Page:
Shadow Woman: The Extraordinary Career of Pauline Benton

Wednesday, November 20, 2013
5:00 PM - 7:30 PM
Fromm Hall 120 - Xavier Auditorium
Event Type
Events and Lectures
Elbers, Krysten Cogswell
Center for Pacific Rim

Shadow Woman: The Extraordinary Career of Pauline Benton

A Talk by Grant Hayter-Menzies, Author

Wednesday, Nov. 20, 5:00-6:30 p.m. | Fromm Hall, Xavier Room

In 1920s Beijing, Kansas-born Pauline Benton (1898-1974) discovered shadow theatre (piyingxi), a performance art where translucent painted puppets are manipulated by highly trained masters to cast coloured shadows against an illuminated screen. Mastering the male-dominated art form in China, Benton believed she could save this thousand-year-old forerunner of motion pictures by taking it to America. Enchanting audiences eager for the exotic during the Great Depression, Pauline’s touring company, Red Gate Shadow Theatre, was lauded by theatre and art critics alike and even played the White House of President Franklin D. Roosevelt.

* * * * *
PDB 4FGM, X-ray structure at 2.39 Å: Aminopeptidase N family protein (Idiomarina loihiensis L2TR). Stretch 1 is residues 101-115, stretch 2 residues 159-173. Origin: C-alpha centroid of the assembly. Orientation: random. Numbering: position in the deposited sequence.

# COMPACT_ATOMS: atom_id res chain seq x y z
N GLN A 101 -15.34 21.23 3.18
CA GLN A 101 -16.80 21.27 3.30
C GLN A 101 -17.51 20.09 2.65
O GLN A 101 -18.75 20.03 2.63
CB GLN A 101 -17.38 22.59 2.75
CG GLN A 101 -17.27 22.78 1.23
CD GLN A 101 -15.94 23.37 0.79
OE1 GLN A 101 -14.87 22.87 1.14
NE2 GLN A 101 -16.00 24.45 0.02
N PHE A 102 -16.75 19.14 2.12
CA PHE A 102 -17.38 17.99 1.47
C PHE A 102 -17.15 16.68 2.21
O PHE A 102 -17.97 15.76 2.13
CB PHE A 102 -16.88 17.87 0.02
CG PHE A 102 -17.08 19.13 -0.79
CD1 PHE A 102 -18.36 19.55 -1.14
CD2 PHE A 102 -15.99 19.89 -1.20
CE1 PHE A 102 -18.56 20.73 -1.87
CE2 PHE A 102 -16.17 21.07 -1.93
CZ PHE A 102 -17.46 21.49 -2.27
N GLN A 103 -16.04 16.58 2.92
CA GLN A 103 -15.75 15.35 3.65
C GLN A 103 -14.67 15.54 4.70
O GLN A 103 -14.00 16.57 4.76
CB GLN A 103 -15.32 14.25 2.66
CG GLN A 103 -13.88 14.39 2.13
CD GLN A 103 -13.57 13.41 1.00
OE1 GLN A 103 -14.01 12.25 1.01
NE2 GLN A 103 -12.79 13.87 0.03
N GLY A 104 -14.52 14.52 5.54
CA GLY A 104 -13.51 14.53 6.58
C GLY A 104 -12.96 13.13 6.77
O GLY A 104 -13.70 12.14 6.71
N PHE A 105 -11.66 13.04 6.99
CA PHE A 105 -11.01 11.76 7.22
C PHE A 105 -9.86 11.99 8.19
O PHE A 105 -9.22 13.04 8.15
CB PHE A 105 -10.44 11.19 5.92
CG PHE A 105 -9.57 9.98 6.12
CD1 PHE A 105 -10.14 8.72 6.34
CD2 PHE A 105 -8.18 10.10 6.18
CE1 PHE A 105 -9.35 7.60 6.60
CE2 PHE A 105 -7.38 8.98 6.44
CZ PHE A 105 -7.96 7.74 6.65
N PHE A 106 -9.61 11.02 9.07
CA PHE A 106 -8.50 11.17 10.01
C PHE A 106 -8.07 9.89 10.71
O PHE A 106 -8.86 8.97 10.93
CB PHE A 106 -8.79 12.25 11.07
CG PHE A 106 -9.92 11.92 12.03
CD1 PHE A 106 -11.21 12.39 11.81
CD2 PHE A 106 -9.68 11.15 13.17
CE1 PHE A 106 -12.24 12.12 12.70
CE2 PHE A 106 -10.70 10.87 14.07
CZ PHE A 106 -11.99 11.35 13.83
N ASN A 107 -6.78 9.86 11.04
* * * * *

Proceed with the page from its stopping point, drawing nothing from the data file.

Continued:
Grant Hayter-Menzies traces Benton's performance history and her efforts to preserve shadow theatre as a global cultural treasure by drawing on her unpublished writings, the recollections of her colleagues, the testimonies of shadow masters who survived China's Cultural Revolution, as well as young innovators who have carried on Benton's pioneering work.

 FREE & OPEN TO THE PUBLIC.  For information please call 415.422.6357. 

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